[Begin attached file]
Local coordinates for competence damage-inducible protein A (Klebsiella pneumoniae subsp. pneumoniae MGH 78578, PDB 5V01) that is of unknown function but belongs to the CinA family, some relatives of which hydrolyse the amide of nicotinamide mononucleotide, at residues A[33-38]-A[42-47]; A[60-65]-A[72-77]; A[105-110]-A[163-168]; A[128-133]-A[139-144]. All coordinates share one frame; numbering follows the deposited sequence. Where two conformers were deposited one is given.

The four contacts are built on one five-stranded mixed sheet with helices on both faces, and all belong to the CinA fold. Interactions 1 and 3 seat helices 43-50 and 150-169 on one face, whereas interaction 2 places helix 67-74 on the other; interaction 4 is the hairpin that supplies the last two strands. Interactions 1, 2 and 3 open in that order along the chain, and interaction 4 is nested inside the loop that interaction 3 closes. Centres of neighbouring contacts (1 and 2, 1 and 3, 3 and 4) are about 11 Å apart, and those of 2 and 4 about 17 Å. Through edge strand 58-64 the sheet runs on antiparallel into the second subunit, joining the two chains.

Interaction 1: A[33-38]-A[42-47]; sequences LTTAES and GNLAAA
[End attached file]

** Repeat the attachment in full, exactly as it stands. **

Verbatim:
Local coordinates for competence damage-inducible protein A (Klebsiella pneumoniae subsp. pneumoniae MGH 78578, PDB 5V01) that is of unknown function but belongs to the CinA family, some relatives of which hydrolyse the amide of nicotinamide mononucleotide, at residues A[33-38]-A[42-47]; A[60-65]-A[72-77]; A[105-110]-A[163-168]; A[128-133]-A[139-144]. All coordinates share one frame; numbering follows the deposited sequence. Where two conformers were deposited one is given.

The four contacts are built on one five-stranded mixed sheet with helices on both faces, and all belong to the CinA fold. Interactions 1 and 3 seat helices 43-50 and 150-169 on one face, whereas interaction 2 places helix 67-74 on the other; interaction 4 is the hairpin that supplies the last two strands. Interactions 1, 2 and 3 open in that order along the chain, and interaction 4 is nested inside the loop that interaction 3 closes. Centres of neighbouring contacts (1 and 2, 1 and 3, 3 and 4) are about 11 Å apart, and those of 2 and 4 about 17 Å. Through edge strand 58-64 the sheet runs on antiparallel into the second subunit, joining the two chains.

Interaction 1: A[33-38]-A[42-47]; sequences LTTAES and GNLAAA